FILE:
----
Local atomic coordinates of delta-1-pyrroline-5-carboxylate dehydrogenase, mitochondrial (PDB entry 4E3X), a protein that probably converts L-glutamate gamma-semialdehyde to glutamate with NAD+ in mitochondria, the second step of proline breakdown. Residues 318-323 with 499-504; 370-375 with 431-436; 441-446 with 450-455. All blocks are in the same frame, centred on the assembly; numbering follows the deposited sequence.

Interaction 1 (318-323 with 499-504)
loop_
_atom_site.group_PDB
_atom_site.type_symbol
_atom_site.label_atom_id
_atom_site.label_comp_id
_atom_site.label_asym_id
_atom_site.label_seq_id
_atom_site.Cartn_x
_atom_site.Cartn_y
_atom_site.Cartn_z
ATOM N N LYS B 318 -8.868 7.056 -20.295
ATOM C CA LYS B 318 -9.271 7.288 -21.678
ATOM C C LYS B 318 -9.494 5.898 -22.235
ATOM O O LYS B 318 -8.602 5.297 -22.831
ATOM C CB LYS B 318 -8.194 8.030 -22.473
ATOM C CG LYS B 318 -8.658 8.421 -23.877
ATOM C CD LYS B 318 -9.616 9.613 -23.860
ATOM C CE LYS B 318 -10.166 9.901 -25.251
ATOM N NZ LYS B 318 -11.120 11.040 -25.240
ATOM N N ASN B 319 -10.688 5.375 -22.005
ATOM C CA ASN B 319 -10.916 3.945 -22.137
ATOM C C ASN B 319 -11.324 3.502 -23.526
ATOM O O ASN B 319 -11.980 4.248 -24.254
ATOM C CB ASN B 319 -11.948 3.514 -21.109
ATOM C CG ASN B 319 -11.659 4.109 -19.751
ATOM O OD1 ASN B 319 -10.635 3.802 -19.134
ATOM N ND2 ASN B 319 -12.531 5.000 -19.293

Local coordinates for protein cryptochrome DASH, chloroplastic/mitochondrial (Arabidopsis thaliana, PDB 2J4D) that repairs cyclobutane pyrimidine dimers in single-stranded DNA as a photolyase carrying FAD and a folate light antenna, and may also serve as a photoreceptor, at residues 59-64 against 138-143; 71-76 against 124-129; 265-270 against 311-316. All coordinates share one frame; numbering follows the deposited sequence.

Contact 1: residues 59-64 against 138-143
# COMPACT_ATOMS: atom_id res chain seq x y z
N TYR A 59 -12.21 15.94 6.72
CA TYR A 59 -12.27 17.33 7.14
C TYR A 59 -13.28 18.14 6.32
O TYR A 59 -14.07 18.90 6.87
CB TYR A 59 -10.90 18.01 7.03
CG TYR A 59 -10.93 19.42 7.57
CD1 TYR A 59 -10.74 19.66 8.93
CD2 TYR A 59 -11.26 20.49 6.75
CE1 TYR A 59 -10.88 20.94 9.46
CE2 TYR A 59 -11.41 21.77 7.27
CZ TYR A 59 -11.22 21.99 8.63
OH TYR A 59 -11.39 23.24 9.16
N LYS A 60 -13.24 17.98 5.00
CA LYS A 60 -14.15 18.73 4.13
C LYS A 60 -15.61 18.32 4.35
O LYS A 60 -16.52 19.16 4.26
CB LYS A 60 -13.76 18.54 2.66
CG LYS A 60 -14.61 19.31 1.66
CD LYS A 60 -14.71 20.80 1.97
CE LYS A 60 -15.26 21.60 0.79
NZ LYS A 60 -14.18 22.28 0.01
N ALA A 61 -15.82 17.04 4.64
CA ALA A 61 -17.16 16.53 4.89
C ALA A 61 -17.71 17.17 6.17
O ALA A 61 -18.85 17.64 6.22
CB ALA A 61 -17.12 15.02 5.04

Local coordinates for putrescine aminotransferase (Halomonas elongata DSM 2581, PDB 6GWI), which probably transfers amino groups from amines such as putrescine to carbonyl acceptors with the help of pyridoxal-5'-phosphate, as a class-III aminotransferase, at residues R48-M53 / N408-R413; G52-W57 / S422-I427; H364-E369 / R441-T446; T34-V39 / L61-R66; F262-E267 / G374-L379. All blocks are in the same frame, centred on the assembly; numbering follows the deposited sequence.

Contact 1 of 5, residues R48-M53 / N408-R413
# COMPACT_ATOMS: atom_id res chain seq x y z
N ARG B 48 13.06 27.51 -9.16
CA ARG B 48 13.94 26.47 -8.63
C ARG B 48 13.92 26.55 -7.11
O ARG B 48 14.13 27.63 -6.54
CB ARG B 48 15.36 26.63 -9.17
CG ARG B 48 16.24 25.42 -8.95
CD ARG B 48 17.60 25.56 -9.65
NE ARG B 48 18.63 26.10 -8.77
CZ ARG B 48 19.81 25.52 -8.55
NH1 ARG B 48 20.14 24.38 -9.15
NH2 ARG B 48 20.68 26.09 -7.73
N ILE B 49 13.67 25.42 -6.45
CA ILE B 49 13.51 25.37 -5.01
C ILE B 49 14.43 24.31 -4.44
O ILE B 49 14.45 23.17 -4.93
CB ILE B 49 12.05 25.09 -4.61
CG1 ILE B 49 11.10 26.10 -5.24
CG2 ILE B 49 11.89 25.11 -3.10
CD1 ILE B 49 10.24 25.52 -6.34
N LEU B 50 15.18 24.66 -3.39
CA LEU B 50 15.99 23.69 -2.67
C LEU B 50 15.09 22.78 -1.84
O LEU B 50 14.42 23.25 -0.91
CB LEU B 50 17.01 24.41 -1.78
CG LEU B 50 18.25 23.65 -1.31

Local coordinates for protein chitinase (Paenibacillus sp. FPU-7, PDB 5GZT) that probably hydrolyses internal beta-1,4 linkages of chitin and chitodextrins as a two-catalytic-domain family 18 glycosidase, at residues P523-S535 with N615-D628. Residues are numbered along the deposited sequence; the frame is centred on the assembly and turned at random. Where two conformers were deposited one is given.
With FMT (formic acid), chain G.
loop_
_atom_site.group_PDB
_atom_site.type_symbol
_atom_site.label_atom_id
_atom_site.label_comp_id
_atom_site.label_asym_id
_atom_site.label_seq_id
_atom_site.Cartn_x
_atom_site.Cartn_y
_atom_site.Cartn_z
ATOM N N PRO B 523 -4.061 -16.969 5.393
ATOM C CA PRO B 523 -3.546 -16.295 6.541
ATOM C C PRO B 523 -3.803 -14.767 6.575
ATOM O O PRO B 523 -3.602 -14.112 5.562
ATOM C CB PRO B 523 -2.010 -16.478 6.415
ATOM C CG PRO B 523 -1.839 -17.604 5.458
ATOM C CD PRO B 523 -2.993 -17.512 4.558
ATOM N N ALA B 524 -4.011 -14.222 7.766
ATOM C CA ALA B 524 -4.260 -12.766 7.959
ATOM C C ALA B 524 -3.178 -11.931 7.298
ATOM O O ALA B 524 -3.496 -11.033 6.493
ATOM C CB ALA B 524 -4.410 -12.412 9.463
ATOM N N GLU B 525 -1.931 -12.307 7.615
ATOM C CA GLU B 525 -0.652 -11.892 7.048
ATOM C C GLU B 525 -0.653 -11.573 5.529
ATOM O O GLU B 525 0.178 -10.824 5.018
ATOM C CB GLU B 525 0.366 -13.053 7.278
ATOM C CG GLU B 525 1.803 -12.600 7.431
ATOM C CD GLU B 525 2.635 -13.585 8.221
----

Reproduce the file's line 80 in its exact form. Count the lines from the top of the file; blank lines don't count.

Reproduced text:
CD1 ILE B 49 10.24 25.52 -6.34